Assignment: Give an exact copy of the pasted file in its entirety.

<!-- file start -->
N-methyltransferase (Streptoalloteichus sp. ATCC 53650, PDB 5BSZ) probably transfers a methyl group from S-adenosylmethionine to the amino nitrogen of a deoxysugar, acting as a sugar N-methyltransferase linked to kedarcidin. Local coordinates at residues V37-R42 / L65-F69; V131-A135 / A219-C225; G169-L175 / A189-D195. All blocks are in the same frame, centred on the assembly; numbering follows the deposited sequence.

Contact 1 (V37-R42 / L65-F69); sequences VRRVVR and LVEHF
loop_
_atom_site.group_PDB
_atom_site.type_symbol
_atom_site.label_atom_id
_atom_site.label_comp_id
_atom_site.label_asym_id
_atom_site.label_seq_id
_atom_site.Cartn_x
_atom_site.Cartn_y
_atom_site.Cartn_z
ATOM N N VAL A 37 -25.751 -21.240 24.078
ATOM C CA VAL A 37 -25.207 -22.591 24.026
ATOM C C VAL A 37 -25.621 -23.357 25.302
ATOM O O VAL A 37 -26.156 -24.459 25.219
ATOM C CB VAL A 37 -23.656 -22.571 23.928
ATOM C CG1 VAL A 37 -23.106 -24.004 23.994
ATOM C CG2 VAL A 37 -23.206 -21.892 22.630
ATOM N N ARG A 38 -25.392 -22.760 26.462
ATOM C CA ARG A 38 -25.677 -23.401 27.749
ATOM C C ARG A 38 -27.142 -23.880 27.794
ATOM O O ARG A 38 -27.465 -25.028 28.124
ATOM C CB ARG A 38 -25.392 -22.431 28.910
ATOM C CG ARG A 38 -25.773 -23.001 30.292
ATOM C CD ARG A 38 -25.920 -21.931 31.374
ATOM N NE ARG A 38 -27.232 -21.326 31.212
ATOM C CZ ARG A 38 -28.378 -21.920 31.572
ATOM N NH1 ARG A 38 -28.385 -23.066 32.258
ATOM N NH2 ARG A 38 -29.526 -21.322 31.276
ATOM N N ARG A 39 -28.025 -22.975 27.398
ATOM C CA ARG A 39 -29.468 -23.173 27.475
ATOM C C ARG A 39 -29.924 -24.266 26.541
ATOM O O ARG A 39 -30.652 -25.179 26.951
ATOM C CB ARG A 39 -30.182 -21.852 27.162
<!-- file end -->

N-methyltransferase (Streptoalloteichus sp. ATCC 53650, PDB 5BSZ) probably transfers a methyl group from S-adenosylmethionine to the amino nitrogen of a deoxysugar, acting as a sugar N-methyltransferase linked to kedarcidin. Local coordinates at residues V37-R42 / L65-F69; V131-A135 / A219-C225; G169-L175 / A189-D195. All blocks are in the same frame, centred on the assembly; numbering follows the deposited sequence.

Contact 1 (V37-R42 / L65-F69); sequences VRRVVR and LVEHF
loop_
_atom_site.group_PDB
_atom_site.type_symbol
_atom_site.label_atom_id
_atom_site.label_comp_id
_atom_site.label_asym_id
_atom_site.label_seq_id
_atom_site.Cartn_x
_atom_site.Cartn_y
_atom_site.Cartn_z
ATOM N N VAL A 37 -25.751 -21.240 24.078
ATOM C CA VAL A 37 -25.207 -22.591 24.026
ATOM C C VAL A 37 -25.621 -23.357 25.302
ATOM O O VAL A 37 -26.156 -24.459 25.219
ATOM C CB VAL A 37 -23.656 -22.571 23.928
ATOM C CG1 VAL A 37 -23.106 -24.004 23.994
ATOM C CG2 VAL A 37 -23.206 -21.892 22.630
ATOM N N ARG A 38 -25.392 -22.760 26.462
ATOM C CA ARG A 38 -25.677 -23.401 27.749
ATOM C C ARG A 38 -27.142 -23.880 27.794
ATOM O O ARG A 38 -27.465 -25.028 28.124
ATOM C CB ARG A 38 -25.392 -22.431 28.910
ATOM C CG ARG A 38 -25.773 -23.001 30.292
ATOM C CD ARG A 38 -25.920 -21.931 31.374
ATOM N NE ARG A 38 -27.232 -21.326 31.212
ATOM C CZ ARG A 38 -28.378 -21.920 31.572
ATOM N NH1 ARG A 38 -28.385 -23.066 32.258
ATOM N NH2 ARG A 38 -29.526 -21.322 31.276
ATOM N N ARG A 39 -28.025 -22.975 27.398
ATOM C CA ARG A 39 -29.468 -23.173 27.475
ATOM C C ARG A 39 -29.924 -24.266 26.541
ATOM O O ARG A 39 -30.652 -25.179 26.951
ATOM C CB ARG A 39 -30.182 -21.852 27.162